Lin-Manuel Miranda admits that pieces of history were lost in the making of his Broadway musical sensation, “Hamilton.”
“I’m a playwright,” he said on a recent trip to Chicago to open Hamilton: The Exhibition. “I’m trying to give you as much of Hamilton’s story as I can fit in 2 1/2 hours, the time you have spent with us in the theater, I mean I’m also trying to make it all rhyme, so that, by necessity, leaves a lot on the cutting room floor.”
The missing parts of Hamilton’s life, the feeling of the era in American History and the weight of Hamilton’s involvement in the shaping of the government are all covered and more in the newest exhibition on Northerly Island.
“You can go through this and just be surrounded by the music,” Miranda says. “You can go through this and learn about slavery in the Caribbean in Hamilton’s time in St. Croix. You can learn about the role of women in the Revolutionary War, it’s a chance to go down all of those avenues we can’t go through in a linear fashion (in the play).”
Hamilton: The Exhibition is in a 35,000 square foot building created specifically for the exhibit. The lobby is 10,000 square feet to house attendees waiting to enter in case of early arrival for the timed tickets. The entire exhibition can be broken down and carted off to its next location in 80 trucks.
The Exhibition is recommended for fifth graders and older, those most likely to have a grasp on the time period. Take your time to see the exhibition and go at your own pace. The timed tickets only ensure that small groups enter together. Watch for the intersection of Hamilton’s life plus historical context, giving a chance to get a better impact of what the timeline means in the history of America.
Don’t let the fact that some pieces of the exhibit are out of order from the cast album fool you: history was altered to tell a good story. You might have heard “Hurricane” in the second act of the musical, but the event actually occurred early in Hamilton’s life and the exhibition follows his life chronically.
An audio tour included in your ticket. Miranda, Christopher Jackson (who played George Washington in the original cast), Phillipa Soo (who originated the role of Hamilton’s wife, Eliza Schuyler Hamilton), actress Olga Merediz (who worked with Miranda on his musical “In the Heights” and narrates in Spanish) and historian Joanne B. Freeman will be in your ear through the exhibition. Walk into a room and one will start talking, thanks to the magic of wireless technology.
Look out for additional audio tracks scattered across the exhibition that allow a museum-goer to “click to hear more” and the track is automatically connected to their headset device. You are then able to learn more about the geography of Boston when Hamilton arrived or about the role of women, slaves and Native Americans in the Revolution.
There are so many details throughout the exhibit that bring Hamilton’s history to life. For example, the distance between Aaron Burr and Hamilton in the duel room is the same as the distance when the two met in Weehawken, N.J., in 1804. Put your family members in the two men’s shoes to judge the distance for yourself. Plus, you’ll be amazed by the technology. The Battle of Yorktown, for example, sets a high bar for future museums and exhibitions to clear.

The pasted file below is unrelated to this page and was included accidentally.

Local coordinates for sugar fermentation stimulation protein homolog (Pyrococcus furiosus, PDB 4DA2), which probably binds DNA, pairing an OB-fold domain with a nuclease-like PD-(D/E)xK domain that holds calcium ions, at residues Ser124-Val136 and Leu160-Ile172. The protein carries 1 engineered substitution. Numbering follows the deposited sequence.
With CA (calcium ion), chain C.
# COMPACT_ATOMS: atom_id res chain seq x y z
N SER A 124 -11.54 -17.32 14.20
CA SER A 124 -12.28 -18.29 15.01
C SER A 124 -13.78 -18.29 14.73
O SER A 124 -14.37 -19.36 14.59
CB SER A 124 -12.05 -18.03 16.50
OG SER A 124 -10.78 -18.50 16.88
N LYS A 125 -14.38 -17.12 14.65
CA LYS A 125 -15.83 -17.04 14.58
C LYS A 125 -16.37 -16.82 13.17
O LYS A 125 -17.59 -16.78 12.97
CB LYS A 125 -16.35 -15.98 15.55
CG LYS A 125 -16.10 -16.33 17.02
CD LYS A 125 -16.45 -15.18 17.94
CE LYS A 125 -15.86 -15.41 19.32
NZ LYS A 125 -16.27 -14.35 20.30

While you don’t necessarily have to be knowledgeable of the original Broadway musical to enjoy the exhibition, huge “Hamilton” fans will love how much the musical intertwines with this history lesson. The score has been remastered to play instrumentally from room to room. Take photos of your favorite lyrics illuminated such as “I wrote my way out” or “I imagine death so much it feels more like a memory.” Keep your eye out for some other fun facts and Easter eggs throughout the exhibit.
The gift shop in the entryway of the exhibition is a perfect way to bone up on both history and the play. With gifts for all price ranges and sizes — baby and toddler clothes included ‚ fans of the man, the musical or the time period can pick up books, T-shirts, shot glasses, socks, umbrellas and beach towels. For an extra $10, it can all be carted away in an official tote bag.
Food and drinks are not allowed inside the exhibition, but they are allowed in the lobby where drinks and quick-service food is available. There are tons of options to picnic along the way when the weather is summer appropriate, so if you bring food in advance, be ready to be done before you enter or dine after. There are also no restrooms once inside the exhibition — those are available in the lobby — so be prepared before your timed ticket allows you and your family in.
If you go
$25 ages 4-14, $39.50 15 and older.
Timed tickets allow entry every half hour from 9 a.m.-6 p.m. daily. The exhibit takes approximately 90 minutes to view.
Recommended for ages 10 and up
Shuttles are available from Museum Campus and Soldier Field. Check special exhibitions and football game days before arrival to ensure parking availability.
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